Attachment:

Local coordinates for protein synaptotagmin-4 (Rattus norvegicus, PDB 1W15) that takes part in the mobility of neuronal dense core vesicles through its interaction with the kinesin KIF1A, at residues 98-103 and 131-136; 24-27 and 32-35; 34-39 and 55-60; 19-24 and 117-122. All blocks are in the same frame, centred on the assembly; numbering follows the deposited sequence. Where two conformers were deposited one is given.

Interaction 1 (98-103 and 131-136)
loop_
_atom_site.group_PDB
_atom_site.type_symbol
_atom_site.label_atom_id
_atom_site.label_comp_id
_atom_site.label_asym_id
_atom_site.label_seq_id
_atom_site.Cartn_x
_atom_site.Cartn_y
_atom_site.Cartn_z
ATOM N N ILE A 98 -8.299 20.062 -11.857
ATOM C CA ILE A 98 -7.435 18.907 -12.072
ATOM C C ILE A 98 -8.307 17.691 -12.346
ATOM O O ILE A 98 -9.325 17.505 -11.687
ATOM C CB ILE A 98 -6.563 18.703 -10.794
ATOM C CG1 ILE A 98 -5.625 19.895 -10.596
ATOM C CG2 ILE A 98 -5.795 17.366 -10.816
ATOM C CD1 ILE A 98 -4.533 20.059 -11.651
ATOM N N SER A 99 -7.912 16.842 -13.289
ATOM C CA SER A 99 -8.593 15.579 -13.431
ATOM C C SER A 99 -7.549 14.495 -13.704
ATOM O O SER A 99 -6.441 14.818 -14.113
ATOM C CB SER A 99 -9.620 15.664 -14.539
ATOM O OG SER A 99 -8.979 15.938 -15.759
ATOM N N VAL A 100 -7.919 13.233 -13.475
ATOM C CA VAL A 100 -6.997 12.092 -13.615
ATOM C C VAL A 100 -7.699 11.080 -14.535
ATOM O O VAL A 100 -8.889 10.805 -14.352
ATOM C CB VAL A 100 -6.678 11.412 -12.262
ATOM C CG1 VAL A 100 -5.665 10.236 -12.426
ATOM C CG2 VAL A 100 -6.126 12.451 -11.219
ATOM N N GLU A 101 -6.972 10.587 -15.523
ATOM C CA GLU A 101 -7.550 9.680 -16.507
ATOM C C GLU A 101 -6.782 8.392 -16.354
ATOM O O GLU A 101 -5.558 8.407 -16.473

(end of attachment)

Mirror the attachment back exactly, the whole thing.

Local coordinates for protein synaptotagmin-4 (Rattus norvegicus, PDB 1W15) that takes part in the mobility of neuronal dense core vesicles through its interaction with the kinesin KIF1A, at residues 98-103 and 131-136; 24-27 and 32-35; 34-39 and 55-60; 19-24 and 117-122. All blocks are in the same frame, centred on the assembly; numbering follows the deposited sequence. Where two conformers were deposited one is given.

Interaction 1 (98-103 and 131-136)
loop_
_atom_site.group_PDB
_atom_site.type_symbol
_atom_site.label_atom_id
_atom_site.label_comp_id
_atom_site.label_asym_id
_atom_site.label_seq_id
_atom_site.Cartn_x
_atom_site.Cartn_y
_atom_site.Cartn_z
ATOM N N ILE A 98 -8.299 20.062 -11.857
ATOM C CA ILE A 98 -7.435 18.907 -12.072
ATOM C C ILE A 98 -8.307 17.691 -12.346
ATOM O O ILE A 98 -9.325 17.505 -11.687
ATOM C CB ILE A 98 -6.563 18.703 -10.794
ATOM C CG1 ILE A 98 -5.625 19.895 -10.596
ATOM C CG2 ILE A 98 -5.795 17.366 -10.816
ATOM C CD1 ILE A 98 -4.533 20.059 -11.651
ATOM N N SER A 99 -7.912 16.842 -13.289
ATOM C CA SER A 99 -8.593 15.579 -13.431
ATOM C C SER A 99 -7.549 14.495 -13.704
ATOM O O SER A 99 -6.441 14.818 -14.113
ATOM C CB SER A 99 -9.620 15.664 -14.539
ATOM O OG SER A 99 -8.979 15.938 -15.759
ATOM N N VAL A 100 -7.919 13.233 -13.475
ATOM C CA VAL A 100 -6.997 12.092 -13.615
ATOM C C VAL A 100 -7.699 11.080 -14.535
ATOM O O VAL A 100 -8.889 10.805 -14.352
ATOM C CB VAL A 100 -6.678 11.412 -12.262
ATOM C CG1 VAL A 100 -5.665 10.236 -12.426
ATOM C CG2 VAL A 100 -6.126 12.451 -11.219
ATOM N N GLU A 101 -6.972 10.587 -15.523
ATOM C CA GLU A 101 -7.550 9.680 -16.507
ATOM C C GLU A 101 -6.782 8.392 -16.354
ATOM O O GLU A 101 -5.558 8.407 -16.473